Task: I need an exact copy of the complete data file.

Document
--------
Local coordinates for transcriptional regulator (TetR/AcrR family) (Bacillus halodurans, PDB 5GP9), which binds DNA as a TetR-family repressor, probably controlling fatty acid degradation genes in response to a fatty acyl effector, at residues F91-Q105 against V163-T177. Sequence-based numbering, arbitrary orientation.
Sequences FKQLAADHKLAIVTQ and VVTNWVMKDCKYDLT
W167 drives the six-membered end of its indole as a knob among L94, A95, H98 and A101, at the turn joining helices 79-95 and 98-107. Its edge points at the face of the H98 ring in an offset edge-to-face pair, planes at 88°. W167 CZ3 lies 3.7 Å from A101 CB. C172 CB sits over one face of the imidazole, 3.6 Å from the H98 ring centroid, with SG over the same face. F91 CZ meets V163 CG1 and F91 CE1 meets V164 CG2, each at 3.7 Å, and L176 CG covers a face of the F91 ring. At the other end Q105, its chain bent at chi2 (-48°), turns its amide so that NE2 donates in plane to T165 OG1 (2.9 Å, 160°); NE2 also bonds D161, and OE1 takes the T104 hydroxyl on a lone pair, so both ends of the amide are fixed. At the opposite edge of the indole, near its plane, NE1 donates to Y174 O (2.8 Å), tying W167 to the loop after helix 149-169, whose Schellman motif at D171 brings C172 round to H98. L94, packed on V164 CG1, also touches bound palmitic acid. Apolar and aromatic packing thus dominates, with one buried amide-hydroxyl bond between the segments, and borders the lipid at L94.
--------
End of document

Local coordinates for transcriptional regulator (TetR/AcrR family) (Bacillus halodurans, PDB 5GP9), which binds DNA as a TetR-family repressor, probably controlling fatty acid degradation genes in response to a fatty acyl effector, at residues F91-Q105 against V163-T177. Sequence-based numbering, arbitrary orientation.
Sequences FKQLAADHKLAIVTQ and VVTNWVMKDCKYDLT
W167 drives the six-membered end of its indole as a knob among L94, A95, H98 and A101, at the turn joining helices 79-95 and 98-107. Its edge points at the face of the H98 ring in an offset edge-to-face pair, planes at 88°. W167 CZ3 lies 3.7 Å from A101 CB. C172 CB sits over one face of the imidazole, 3.6 Å from the H98 ring centroid, with SG over the same face. F91 CZ meets V163 CG1 and F91 CE1 meets V164 CG2, each at 3.7 Å, and L176 CG covers a face of the F91 ring. At the other end Q105, its chain bent at chi2 (-48°), turns its amide so that NE2 donates in plane to T165 OG1 (2.9 Å, 160°); NE2 also bonds D161, and OE1 takes the T104 hydroxyl on a lone pair, so both ends of the amide are fixed. At the opposite edge of the indole, near its plane, NE1 donates to Y174 O (2.8 Å), tying W167 to the loop after helix 149-169, whose Schellman motif at D171 brings C172 round to H98. L94, packed on V164 CG1, also touches bound palmitic acid. Apolar and aromatic packing thus dominates, with one buried amide-hydroxyl bond between the segments, and borders the lipid at L94.